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Ce Monde Qui N'Est Pas Le Nôtre

Ce Monde Qui N’Est Pas Le Nôtre, by Robert Tezénas du Montcel. Paris: Gallimard, 1965. 201 pages. Price: 10 F.

This slim volume by the former president of the Groupe de Haute Montagne (G.H.M.) of which he has been a member since 1924, is most refreshing reading in a mechanical age of crowded cable cars and Alpine summits teeming with humanity. Robert Tezénas du Montcel achieved his major climbs between the two wars. In this book he shows us his discoveries of the mountain world, his first palpitating meeting with those Olympian personages, the members of the G.H.M., his adoption into the fraternity and a few of the outstanding moments in his climbing career. He takes us with him on the first ascent of the north slope of the col de Blaitière, a moonlight ascent of the southwest couloir of the Aiguille Verte, a descent of the Brouillard ridge of Mont Blanc. The last chapter shows him immediately after the war, climbing the great wall of the Drusenberg in the Vorarlberg with two Austrians who by chance had fought opposite him on three different fronts in World War II. There are no illustrations; the writer is mainly recapturing in poetic and sometimes almost mystical language his reactions to "this world which is not ours.” Perhaps the deepest meaning of his message is expressed in the chapter on "beloved solitude.” "There are no more summits, whose routes are not so minutely described in guide books that there is not a crack capable of holding a piton which is not mentioned, not a movement of the climb which is not submitted to complete analysis. Where can one exercise, amid all this rigorous regimentation, not only strength and flexibility, but an individual spirit of invention, initiative and decision … ? One tries to protect nature. Isn’t it time also to respect the desire for mystery in the heart of man? I sometimes dream of a mountain guidebook which would answer this wish … Each mountain and each route would be the object of a general description based not on its acrobatic values but on its Alpine or even quite other interest. The difficulties would be presented with tact and discretion: for the artist … for the business man … for the audacious … for the brave … Who knows if in the last analysis, the best guidebook would be one in which all the pages are blank?”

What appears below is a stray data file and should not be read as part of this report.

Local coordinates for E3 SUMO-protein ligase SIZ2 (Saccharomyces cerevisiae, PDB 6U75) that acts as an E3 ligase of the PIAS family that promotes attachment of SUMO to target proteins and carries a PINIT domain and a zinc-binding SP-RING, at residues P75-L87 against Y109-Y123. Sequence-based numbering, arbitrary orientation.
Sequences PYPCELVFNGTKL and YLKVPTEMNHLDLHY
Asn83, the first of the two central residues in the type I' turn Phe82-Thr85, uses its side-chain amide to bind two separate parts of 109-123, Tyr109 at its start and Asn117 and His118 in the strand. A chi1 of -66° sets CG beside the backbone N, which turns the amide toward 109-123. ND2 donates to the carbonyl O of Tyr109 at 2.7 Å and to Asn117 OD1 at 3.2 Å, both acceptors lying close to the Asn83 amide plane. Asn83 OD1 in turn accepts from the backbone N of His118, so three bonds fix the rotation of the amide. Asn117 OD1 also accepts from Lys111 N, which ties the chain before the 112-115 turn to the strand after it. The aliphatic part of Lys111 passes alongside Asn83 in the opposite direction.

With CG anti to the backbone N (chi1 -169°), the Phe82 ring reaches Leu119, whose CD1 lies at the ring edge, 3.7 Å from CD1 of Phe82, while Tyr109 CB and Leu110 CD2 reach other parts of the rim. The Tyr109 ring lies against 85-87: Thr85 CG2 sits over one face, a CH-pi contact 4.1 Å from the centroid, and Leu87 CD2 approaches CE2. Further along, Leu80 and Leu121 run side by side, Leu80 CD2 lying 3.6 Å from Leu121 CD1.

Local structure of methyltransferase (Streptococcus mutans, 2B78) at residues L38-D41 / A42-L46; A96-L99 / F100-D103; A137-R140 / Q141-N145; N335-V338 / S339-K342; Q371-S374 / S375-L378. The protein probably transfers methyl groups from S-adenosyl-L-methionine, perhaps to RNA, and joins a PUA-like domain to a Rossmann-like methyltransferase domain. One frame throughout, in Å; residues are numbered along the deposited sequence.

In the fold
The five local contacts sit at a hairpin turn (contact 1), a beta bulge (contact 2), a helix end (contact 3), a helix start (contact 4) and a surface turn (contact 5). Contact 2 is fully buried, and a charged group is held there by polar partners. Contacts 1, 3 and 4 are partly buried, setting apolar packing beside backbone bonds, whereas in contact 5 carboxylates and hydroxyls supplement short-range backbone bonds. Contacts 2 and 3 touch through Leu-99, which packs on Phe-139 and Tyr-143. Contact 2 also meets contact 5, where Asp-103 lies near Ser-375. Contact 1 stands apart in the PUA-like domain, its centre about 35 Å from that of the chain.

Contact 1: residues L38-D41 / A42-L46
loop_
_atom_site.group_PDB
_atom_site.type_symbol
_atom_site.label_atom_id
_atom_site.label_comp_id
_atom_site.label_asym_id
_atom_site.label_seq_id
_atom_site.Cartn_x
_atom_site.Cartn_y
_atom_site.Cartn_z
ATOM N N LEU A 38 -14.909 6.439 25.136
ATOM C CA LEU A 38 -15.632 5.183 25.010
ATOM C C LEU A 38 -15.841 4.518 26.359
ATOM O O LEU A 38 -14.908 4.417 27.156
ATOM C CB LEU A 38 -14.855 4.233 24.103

This is no book for the acrobatic climber—pitons are hardly mentioned. But it is good reading for all that.

Ursula Corning